Even Stuart Eizenstat, who is supporting the insurers today—now that he is an officer of the Claims Conference—admitted in his 2003 book, that:  “The Germans and their lawyers knew full well from months of explanations that we would not take a formal legal position barring U.S. citizens from their own courts.” 

In July 2010, the Justice Department produced documents to me under the Freedom of Information Act which admitted that the U.S. government never promised any insurer that their participation in ICHEIC insulate them from litigation.  When Cong. Adam Schiff and the attorney for the Holocaust Survivors Foundation USA (Sam Dubbin) cited these papers in a Congressional hearing, DOJ wrote me another letter and demanded the documents be returned!  Needless to say, I refused.  We are outraged that the government would try to cover up the truth this way – and that people like Rosensaft continue to perpetrate the lie.

On the subject of “relaxed standards,” Rosensaft is also wrong.  There is no evidence that ICHEIC companies made offers of payment in the absence of documentary proof of a policy.  For example, Generali was allowed – without proof – to deny claims on policies it admittedly sold by saying the policies were paid or lapsed before 1936.  Outrageously, ICHEIC placed the burden on survivors to disprove Generali’s argument – an impossible task for survivors when the companies have the records.  New York Legal Assistance Group President Yisroel Schulman and others condemned this grossly unfair practice.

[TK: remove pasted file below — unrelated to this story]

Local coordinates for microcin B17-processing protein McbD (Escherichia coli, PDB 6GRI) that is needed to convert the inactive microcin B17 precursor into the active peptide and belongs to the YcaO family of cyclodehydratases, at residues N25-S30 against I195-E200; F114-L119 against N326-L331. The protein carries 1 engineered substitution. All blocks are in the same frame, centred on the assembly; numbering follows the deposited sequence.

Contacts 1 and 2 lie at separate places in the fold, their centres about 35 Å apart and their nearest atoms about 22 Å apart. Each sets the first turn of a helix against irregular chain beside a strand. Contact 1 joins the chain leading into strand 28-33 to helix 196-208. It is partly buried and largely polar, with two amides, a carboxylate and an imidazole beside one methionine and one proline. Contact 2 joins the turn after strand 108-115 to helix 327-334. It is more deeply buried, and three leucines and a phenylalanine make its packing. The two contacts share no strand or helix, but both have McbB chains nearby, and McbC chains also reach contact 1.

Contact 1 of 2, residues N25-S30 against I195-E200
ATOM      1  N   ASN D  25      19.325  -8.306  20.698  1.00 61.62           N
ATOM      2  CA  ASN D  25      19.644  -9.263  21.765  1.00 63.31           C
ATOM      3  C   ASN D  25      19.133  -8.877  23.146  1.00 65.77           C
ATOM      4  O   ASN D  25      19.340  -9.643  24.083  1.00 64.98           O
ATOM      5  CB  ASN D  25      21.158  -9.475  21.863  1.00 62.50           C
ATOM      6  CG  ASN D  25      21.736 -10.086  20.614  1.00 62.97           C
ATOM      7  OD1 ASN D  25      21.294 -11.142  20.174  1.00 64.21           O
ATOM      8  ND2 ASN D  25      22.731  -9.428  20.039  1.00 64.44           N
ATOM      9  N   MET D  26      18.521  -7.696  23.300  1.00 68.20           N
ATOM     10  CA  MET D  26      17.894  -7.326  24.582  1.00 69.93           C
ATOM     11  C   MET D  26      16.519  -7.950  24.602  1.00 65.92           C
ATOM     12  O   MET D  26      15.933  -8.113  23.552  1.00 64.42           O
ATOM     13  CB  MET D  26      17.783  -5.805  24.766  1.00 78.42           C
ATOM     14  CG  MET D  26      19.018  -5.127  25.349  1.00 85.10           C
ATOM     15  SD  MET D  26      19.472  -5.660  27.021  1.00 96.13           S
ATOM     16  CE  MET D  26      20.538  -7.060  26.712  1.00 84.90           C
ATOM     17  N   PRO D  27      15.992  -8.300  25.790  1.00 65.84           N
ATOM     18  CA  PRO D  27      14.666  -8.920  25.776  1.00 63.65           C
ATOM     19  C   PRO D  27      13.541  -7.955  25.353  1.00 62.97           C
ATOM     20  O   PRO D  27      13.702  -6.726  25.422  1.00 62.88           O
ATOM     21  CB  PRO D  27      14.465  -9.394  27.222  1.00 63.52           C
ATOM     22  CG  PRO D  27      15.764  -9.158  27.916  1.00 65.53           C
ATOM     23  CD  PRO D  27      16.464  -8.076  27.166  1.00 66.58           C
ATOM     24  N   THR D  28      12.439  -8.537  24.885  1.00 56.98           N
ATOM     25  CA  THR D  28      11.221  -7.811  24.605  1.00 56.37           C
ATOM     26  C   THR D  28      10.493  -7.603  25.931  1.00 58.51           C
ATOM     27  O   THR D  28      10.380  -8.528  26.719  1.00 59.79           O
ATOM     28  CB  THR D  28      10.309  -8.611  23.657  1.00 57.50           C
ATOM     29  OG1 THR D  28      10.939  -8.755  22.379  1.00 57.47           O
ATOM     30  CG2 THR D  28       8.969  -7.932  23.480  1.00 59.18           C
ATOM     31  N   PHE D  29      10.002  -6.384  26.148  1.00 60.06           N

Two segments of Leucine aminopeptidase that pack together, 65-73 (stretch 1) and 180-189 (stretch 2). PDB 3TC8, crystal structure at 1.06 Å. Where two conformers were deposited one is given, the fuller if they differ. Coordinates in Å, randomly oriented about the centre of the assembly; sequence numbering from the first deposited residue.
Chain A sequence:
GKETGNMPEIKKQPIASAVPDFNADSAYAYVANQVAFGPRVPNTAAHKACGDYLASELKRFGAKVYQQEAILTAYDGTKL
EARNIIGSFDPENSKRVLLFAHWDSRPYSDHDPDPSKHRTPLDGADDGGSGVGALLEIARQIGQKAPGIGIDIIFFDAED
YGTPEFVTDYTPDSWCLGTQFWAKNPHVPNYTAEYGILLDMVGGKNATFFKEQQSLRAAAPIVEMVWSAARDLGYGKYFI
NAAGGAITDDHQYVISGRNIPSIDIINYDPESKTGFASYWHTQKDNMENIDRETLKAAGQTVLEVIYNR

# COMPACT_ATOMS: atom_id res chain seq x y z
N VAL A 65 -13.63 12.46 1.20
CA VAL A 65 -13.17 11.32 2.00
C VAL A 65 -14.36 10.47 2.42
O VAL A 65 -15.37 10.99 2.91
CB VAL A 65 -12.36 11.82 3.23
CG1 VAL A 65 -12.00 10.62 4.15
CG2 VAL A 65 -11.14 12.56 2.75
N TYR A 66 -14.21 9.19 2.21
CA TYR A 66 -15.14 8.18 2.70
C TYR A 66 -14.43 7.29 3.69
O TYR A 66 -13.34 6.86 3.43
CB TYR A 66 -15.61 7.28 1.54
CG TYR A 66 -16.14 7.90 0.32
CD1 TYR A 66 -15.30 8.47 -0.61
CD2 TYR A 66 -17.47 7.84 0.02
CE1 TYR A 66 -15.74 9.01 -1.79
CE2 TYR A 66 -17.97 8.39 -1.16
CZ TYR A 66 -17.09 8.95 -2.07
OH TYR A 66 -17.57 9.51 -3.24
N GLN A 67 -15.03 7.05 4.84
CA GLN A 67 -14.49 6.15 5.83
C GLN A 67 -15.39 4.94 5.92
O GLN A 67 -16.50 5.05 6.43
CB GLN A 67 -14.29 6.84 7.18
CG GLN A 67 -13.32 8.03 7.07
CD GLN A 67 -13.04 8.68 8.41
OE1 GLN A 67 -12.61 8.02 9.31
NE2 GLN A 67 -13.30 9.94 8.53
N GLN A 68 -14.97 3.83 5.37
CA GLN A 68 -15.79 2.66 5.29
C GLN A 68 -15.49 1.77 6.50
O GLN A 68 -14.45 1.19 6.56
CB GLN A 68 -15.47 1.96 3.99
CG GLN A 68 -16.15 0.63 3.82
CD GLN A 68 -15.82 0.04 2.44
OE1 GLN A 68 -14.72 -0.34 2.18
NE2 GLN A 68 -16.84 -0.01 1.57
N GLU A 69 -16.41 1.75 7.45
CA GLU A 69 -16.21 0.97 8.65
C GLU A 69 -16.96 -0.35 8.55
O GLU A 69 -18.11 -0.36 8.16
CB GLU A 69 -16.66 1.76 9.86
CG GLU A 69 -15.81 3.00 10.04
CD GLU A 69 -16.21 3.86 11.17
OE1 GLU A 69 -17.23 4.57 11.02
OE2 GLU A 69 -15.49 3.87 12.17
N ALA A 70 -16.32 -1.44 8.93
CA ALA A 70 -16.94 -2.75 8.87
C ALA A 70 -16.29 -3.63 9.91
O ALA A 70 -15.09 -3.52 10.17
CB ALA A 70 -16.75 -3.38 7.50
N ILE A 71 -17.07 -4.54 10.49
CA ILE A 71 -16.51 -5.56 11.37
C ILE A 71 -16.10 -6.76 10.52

After ICHEIC closed in 2007, former New York State Insurance Superintendent Albert Lewis, who served as an ICHEIC appellate arbitrator, disclosed that he and other arbitrators were pressured by the ICHEIC hierarchy to rule against survivors even when they had credible claims, if the survivors could not produce documentary proof the policy was in force.  This was reported in the New York Jewish Week.  ICHEIC placed the burden on survivors to rebut Generali’s argument. This is a heavier burden than a survivor would face in court.

Rosensaft wants to give the companies credit for accepting claims made by people who didn’t know a policy number or the name of the issuing company. But he neglects to mention that insurers were already obligated by several state laws to publish the names and enable survivors and heirs to obtain this information to ascertain whether they might have a claim before ICHEIC was created.  In reality, ICHEIC allowed the companies to produce less information than the California, New York, and Florida state laws, sharply reducing the number of claims and recoveries. 

When ICHEIC closed, economist Sidney Zabludoff, who conducted the market study for ICHEIC, reported that the body only paid 3% of the amount owed by the insurance companies to Jewish families from before the Holocaust.  It paid $250 million on 14,000 policies.  Although ICHEIC also paid out $34 million in $1000 checks to 34,000 applicants, these “humanitarian” payments were considered patronizing rejections by survivors.  It is just wrong for Rosensaft to say that 48,000 survivors or family members were paid on their policies through ICHEIC.

What is most outrageous is that Rosensaft continues to justify a system that would deny Holocaust survivors our fundamental legal rights to go to U.S. courts to recover our contracts, a system that has allowed thousands of Holocaust survivors to die waiting for justice.  In 2008, after the House Foreign Affairs Committee unanimously passed Tom Lantos’s insurance legislation and Mr. Lantos fell ill and passed away.  The insurers then convinced Barney Frank to gut the bill by promising that the New York State Holocaust Claims Processing Office (HCPO) would “continue to” pay claims under ICHEIC’s “liberal” rules.  The results:  in the subsequent 4-plus years, the New York office succeeded in helping recover a grand total of 6 policies, worth only $70,000.  Rosensaft’s statement that the office has handled all claims “appropriately” is contradicted by the award-winning investigative report by Steward Ain in the New York Jewish Week.